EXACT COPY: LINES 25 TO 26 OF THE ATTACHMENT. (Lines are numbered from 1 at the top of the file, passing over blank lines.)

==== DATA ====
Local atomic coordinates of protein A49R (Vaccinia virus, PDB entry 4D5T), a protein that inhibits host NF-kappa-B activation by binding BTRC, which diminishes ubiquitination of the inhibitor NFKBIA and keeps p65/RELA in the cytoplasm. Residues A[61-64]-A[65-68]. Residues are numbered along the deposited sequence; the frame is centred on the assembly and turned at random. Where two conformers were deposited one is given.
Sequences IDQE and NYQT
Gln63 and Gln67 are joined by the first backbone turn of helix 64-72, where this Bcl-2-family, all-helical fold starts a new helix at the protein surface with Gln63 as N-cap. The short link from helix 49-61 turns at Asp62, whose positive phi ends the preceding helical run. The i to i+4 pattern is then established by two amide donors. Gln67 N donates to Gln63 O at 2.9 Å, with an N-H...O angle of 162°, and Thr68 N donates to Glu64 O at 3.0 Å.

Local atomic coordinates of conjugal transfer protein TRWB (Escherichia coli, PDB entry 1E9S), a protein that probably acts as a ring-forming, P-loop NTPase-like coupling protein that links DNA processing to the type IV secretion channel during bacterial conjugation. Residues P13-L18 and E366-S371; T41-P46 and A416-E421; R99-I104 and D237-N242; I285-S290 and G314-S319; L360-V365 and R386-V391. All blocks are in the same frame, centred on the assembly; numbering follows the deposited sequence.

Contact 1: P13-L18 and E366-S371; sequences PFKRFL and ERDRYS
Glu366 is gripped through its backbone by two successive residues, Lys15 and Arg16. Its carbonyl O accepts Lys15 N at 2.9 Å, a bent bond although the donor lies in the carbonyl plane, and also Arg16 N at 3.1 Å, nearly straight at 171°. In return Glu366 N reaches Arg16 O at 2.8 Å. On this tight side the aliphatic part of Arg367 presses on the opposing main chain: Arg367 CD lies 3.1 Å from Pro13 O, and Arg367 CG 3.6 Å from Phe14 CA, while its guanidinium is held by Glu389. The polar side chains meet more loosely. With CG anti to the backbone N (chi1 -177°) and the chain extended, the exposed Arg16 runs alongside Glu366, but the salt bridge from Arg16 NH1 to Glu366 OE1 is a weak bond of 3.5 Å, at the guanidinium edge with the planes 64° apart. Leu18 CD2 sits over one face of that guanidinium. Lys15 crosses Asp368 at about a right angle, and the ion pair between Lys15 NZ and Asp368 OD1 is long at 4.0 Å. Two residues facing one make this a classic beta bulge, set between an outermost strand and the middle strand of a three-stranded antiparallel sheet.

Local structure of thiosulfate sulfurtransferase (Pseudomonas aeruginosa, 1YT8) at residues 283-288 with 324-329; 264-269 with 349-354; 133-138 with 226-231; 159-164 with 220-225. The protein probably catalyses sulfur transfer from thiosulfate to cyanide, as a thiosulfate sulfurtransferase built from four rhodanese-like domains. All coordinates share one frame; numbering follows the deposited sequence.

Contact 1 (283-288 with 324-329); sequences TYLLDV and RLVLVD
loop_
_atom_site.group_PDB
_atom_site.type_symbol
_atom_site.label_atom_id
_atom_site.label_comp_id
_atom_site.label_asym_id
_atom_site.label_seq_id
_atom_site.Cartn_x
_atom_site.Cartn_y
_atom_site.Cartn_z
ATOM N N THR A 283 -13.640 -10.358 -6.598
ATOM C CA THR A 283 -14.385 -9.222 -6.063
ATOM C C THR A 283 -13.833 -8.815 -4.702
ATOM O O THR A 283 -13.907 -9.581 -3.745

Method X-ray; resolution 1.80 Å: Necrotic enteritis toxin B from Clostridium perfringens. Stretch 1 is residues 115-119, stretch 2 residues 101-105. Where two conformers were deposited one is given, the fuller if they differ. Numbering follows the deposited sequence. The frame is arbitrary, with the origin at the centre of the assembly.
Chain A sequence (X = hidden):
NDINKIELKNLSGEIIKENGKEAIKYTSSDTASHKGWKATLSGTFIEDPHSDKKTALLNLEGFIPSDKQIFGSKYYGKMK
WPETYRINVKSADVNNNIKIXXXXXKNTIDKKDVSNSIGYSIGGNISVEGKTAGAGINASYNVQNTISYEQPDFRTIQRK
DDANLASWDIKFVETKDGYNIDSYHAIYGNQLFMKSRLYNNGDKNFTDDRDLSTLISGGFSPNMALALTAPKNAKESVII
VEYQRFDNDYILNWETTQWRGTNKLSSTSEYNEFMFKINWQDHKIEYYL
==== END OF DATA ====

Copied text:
NDINKIELKNLSGEIIKENGKEAIKYTSSDTASHKGWKATLSGTFIEDPHSDKKTALLNLEGFIPSDKQIFGSKYYGKMK
WPETYRINVKSADVNNNIKIXXXXXKNTIDKKDVSNSIGYSIGGNISVEGKTAGAGINASYNVQNTISYEQPDFRTIQRK